“Who am I…? I’m Jean Valjean…” he thought to himself, humming the tune quietly while biting his fingernails. What a joke. If their patsies hadn’t screwed up their “task” then Joben and his friend Hiroki would be in Montana kicking back and taking it easy. Instead, one botched unencrypted message later and here they were, martyrs for the “revolution” they never cared about. Soon to be bed-wives of the worst criminals New Japan had to offer. And that was just the start. Depending on how long the sentencing was the two of them wouldn’t see the outside air until they were in their late seventies. Goodbye youth, goodbye prospects of a normal life, and goodbye to any young ladies who might be interested in an accomplished computer hacker or a well-to-do nano technician/neurosurgeon.
A waste, a complete waste, it was enough to make him sick to his stomach. Regardless of how this turned out, they wouldn’t be plugged into the net for a long time. And that meant the suffering had only just begun.
The screen buzzed and a short jingle played to indicate the end of the current session. The guards yanked Joben to his feet as the walls made of screens melted together into a virtual courtroom. Behind him where the door had been, was now a sea of onlookers in their avatars teeming and vying for a good view of the proceedings. Thankfully muted for the din they would cause otherwise.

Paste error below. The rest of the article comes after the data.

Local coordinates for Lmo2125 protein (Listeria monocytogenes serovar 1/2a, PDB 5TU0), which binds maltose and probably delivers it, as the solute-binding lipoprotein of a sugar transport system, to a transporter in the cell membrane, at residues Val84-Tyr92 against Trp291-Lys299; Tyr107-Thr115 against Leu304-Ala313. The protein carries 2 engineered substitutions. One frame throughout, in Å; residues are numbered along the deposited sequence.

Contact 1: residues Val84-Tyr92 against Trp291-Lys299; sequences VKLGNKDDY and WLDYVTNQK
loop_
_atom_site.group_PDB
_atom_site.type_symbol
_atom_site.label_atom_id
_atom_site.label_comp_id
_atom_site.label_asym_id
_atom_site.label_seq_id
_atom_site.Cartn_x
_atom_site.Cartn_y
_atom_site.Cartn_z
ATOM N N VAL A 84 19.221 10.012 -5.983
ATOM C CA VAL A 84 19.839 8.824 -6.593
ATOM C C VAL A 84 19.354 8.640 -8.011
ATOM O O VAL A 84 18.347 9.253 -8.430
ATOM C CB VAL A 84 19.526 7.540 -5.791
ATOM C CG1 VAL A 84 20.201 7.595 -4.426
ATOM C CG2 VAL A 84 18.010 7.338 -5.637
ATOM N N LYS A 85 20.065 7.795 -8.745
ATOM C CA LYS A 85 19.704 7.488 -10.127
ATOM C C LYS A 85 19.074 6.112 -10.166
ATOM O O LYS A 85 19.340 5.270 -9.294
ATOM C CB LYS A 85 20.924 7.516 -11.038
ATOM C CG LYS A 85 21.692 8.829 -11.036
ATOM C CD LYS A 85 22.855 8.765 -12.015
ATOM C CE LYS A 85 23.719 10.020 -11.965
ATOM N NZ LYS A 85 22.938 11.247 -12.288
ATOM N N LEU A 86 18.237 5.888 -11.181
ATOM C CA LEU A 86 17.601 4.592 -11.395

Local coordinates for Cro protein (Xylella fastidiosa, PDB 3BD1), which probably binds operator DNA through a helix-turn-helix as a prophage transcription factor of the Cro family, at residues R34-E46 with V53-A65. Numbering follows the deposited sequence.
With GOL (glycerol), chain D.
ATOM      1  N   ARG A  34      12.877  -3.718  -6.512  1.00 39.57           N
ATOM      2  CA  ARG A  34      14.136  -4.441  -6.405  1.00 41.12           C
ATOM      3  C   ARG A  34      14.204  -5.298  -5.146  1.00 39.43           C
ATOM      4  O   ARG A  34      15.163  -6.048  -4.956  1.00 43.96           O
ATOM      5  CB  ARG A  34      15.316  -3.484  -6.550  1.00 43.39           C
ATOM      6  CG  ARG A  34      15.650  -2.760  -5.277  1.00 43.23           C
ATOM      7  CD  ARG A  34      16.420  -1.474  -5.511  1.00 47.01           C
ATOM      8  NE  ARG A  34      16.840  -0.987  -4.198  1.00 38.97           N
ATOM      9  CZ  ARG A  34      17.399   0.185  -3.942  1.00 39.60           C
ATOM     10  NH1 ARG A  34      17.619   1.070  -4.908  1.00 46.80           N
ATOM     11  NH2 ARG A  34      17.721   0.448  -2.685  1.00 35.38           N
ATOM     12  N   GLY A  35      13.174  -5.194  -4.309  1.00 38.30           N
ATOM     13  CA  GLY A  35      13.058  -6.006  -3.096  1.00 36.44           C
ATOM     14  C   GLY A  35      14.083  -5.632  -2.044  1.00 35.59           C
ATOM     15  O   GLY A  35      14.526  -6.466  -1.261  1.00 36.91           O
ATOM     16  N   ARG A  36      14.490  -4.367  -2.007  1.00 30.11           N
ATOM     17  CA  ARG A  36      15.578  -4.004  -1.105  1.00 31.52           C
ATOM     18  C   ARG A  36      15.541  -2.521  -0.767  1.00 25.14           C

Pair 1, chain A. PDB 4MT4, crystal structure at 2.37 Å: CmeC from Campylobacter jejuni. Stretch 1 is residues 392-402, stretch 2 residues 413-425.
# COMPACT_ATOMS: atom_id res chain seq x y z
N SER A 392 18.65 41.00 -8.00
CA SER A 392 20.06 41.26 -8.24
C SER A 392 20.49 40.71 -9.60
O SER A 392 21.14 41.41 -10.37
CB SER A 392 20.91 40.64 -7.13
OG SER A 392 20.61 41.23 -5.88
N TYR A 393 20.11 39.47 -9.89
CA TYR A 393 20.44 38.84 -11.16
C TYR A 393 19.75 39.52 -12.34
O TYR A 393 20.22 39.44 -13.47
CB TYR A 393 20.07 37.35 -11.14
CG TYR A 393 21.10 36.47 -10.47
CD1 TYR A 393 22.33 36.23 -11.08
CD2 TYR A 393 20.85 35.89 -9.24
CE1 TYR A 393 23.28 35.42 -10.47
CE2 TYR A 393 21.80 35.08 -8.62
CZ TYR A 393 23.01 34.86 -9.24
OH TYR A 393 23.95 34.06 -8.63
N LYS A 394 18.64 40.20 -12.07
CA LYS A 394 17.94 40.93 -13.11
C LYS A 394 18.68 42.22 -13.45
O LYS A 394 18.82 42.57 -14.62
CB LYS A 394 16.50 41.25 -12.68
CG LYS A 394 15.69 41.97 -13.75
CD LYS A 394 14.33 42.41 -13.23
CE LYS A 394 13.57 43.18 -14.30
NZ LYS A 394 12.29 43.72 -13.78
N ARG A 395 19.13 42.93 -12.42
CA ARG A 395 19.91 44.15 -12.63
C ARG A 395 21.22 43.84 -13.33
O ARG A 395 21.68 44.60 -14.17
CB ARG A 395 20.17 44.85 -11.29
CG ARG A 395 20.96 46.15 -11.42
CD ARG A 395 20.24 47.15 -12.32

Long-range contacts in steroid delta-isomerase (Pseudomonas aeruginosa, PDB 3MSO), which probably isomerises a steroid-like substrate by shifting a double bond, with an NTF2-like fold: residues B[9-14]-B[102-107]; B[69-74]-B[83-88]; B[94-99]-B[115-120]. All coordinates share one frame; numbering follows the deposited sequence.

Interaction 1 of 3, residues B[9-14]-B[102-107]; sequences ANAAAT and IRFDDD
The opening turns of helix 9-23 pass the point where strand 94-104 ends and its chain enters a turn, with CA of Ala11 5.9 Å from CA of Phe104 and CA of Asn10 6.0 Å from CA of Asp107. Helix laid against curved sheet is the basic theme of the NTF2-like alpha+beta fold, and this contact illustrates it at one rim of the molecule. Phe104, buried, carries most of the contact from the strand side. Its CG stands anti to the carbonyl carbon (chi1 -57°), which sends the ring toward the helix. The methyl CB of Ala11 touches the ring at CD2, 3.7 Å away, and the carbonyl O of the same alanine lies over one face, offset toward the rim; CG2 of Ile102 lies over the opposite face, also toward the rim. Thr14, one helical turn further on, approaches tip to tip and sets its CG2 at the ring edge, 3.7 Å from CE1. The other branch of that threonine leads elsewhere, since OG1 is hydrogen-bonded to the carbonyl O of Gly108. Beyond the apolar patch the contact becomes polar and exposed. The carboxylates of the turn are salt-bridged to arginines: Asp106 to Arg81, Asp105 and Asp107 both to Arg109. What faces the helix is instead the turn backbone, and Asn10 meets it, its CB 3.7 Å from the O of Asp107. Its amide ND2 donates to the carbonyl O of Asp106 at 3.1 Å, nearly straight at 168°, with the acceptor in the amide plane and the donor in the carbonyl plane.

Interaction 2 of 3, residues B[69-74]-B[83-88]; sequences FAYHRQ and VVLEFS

To his left and right he saw his 11 accomplices. No avatars for them. Citizens got anonymity, but criminals got nothing. After all, New Japan considered them less than human. At the end of the lineup to his right was Hiroki who looked like a mess. His hair was disheveled and the flesh around his eyes were bruised and puffed up. His lip was split and bleeding slightly. If it weren’t for the way, he carried himself and his overly wide nose he’d be hard to recognize.
“Sorry buddy. I’m so sorry, man.” Joben said, earning a rap on the back of his head.
Ahead of the fake cell the judge (in a magical girl avatar of all things) cleared their booming throat and gestured to their left where twelve of the most ridiculous characters imaginable sat with angry bitmoji faces. The ugliest one, a gaudy pony with a black and white mane and a lizard’s tail stood up on its hind legs and read from a CGI sheet of paper.
“We the jury find the defendants guilty of treason, grand larceny, conspiracy to commit wire fraud, ten counts of impersonating a member of parliament, ten counts of identity theft first degree, and of extorting federal funds for personal gain, further…” Joben tuned out as best he could as the list continued to grow. All that mattered now was how much time they’d decided to steal from him and he didn’t want to know. He’d really done it though, and as much as he wished he could take it back he’d gotten his best friend involved. They’d share a horrible fate and for what? For nothing at all. The pony finished his speech.
“…We sentence the accused to five sentences of ten years each.” Joben lost his lunch, the wet mess spilled out of his throat and onto his fresh jumpsuit. The rest of the slop splashed unceremoniously onto the floor and made a nice green puddle, one he came face-to-face with shortly as the guards began to beat him again.
As he slipped into unconsciousness and the Judge banged their fake gavel Joben only had enough energy to cry pathetically. Fifty years. His life was over before it had even started. He’d be seventy when he got out, assuming he could survive that long in prison.